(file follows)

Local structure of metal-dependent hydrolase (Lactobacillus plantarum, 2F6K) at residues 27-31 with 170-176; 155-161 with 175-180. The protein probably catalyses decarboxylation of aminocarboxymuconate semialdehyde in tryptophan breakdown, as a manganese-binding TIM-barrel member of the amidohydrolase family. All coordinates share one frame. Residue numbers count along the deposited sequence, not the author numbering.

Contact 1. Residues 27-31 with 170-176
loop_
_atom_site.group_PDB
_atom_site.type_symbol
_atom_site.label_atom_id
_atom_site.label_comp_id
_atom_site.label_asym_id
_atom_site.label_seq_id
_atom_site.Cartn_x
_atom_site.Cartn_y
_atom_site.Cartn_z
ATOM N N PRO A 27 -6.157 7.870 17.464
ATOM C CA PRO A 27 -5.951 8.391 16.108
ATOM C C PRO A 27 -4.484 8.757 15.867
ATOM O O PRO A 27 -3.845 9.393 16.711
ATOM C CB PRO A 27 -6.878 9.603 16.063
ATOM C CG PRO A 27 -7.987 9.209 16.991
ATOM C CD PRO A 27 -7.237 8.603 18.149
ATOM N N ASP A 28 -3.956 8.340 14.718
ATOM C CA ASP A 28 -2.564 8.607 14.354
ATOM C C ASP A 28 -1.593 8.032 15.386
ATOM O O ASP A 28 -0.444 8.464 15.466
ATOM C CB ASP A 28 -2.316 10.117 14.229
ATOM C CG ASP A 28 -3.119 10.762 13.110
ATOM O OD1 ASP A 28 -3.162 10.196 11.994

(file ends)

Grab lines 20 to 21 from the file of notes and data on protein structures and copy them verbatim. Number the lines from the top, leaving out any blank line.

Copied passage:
ATOM N N ASP A 28 -3.956 8.340 14.718
ATOM C CA ASP A 28 -2.564 8.607 14.354